30. One more thing I’d like to say about life with migraine is: that it's hard, but find yourself a support system and be your own best advocate to getting the care and treatment you need to live the best life possible.

Saturday, June 27, 2015

You Are Loved (Don't Give Up)

"You Are Loved (Don't Give Up)" Watch the Josh Groban video below and listen to the lyrics. How does it make you feel? Which lyrics do you find especially inspiring?

What a beautiful song. Such powerful words. 

This song immediately brought to mind my relationship with God. He is always there. He is my strength, my comfort, my guiding light.

As I listened further, I thought of relationships I've grown over the years. I'm blessed to have people in my life that will help me:
when my load feels too heavy,
when I feel unheard or misunderstood,
when I get lost in the pain,
when I feel the light in me has been blown out. 
They are there to help lift me back up... to help me find hope. They remind me to look to my faith for grace, mercy, and hope. And, they hold onto hope, when I struggle to hold on myself. Their love, patience, and grace is beautiful and amazing.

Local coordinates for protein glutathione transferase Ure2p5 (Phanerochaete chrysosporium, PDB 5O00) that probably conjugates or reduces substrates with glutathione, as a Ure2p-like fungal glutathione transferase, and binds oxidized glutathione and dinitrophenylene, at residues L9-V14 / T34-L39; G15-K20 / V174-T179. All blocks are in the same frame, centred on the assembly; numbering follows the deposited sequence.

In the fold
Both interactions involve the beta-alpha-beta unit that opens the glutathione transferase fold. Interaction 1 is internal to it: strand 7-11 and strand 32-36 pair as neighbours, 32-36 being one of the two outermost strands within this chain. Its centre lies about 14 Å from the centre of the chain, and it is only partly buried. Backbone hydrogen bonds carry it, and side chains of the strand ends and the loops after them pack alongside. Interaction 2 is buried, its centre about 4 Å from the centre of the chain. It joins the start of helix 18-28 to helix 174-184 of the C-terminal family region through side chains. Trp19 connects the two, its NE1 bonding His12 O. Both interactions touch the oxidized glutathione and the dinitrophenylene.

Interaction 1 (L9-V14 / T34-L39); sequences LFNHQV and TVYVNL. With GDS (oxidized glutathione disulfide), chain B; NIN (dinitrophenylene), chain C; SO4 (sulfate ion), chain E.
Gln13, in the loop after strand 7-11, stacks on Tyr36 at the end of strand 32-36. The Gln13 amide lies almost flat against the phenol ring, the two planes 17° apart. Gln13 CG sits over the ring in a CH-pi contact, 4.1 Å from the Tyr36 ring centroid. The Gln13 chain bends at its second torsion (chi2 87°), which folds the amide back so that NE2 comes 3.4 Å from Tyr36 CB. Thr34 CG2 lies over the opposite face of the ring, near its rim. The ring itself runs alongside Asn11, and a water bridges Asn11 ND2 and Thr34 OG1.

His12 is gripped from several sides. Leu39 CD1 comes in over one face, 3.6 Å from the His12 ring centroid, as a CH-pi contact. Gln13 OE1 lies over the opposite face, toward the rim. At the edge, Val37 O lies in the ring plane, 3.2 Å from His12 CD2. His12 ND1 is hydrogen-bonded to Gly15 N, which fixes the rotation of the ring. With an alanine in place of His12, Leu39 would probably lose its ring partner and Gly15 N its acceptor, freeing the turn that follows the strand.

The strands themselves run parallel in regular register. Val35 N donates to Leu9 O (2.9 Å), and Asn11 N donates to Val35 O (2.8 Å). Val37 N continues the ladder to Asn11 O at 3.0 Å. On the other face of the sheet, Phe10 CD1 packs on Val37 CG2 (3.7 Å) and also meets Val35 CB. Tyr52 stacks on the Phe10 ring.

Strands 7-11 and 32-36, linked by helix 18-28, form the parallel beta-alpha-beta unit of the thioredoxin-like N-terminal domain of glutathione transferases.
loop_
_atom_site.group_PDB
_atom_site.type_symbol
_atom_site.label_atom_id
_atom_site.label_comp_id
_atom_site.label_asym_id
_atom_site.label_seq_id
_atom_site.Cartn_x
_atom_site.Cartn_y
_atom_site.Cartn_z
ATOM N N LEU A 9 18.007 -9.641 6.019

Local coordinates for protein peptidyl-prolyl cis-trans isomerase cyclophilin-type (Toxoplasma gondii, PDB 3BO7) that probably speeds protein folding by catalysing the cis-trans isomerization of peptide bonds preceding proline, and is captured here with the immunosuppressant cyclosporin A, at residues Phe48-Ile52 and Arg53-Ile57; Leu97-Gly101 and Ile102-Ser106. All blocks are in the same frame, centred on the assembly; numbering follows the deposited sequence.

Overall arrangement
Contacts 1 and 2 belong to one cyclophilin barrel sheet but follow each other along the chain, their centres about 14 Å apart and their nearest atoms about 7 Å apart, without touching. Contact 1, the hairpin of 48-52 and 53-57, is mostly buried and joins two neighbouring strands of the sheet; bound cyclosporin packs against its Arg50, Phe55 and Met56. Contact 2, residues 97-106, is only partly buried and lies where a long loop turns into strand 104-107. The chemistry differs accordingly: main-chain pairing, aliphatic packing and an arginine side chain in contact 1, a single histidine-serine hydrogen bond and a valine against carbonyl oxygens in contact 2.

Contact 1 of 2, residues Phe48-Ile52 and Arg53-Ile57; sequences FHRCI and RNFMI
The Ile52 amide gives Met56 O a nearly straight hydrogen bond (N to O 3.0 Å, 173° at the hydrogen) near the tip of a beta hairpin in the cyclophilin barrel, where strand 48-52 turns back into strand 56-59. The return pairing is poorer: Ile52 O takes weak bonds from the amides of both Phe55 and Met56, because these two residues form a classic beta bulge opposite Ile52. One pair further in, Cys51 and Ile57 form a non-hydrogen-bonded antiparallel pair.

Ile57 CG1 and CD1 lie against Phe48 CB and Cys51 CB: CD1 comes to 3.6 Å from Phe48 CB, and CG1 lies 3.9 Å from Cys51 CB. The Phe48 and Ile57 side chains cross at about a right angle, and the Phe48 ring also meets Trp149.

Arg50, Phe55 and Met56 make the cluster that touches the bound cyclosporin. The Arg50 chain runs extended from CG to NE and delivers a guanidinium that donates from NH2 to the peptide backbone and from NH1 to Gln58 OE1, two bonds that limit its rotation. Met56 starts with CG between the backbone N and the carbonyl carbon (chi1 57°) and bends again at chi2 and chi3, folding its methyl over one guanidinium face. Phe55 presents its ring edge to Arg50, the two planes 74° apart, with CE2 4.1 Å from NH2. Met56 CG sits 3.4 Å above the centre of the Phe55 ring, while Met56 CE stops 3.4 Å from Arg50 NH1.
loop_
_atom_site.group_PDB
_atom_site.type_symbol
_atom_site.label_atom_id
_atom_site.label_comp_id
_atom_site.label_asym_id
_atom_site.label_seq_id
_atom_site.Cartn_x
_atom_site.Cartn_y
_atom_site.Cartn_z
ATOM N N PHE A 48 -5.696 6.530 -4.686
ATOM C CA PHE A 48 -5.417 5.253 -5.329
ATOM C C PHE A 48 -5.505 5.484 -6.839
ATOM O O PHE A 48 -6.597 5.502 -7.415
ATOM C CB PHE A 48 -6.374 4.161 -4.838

I strive to be that kind of person, as well. 

When you feel invisible, unheard, misunderstood... you are not alone. Reach out. You are loved!

You Are Loved (Don't Give Up) by Josh Groban

Don't give up
It's just the weight of the world
When your heart's heavy
I...I will lift it for you

Don't give up
Because you want to be heard
If silence keeps you
I...I will break it for you

Everybody wants to be understood
Well I can hear you
Everybody wants to be loved
Don't give up
Because you are loved

Don't give up
It's just the hurt that you hide
When you're lost inside
I...I will be there to find you

Don't give up
Because you want to burn bright
If darkness blinds you
I...I will shine to guide you


You are loved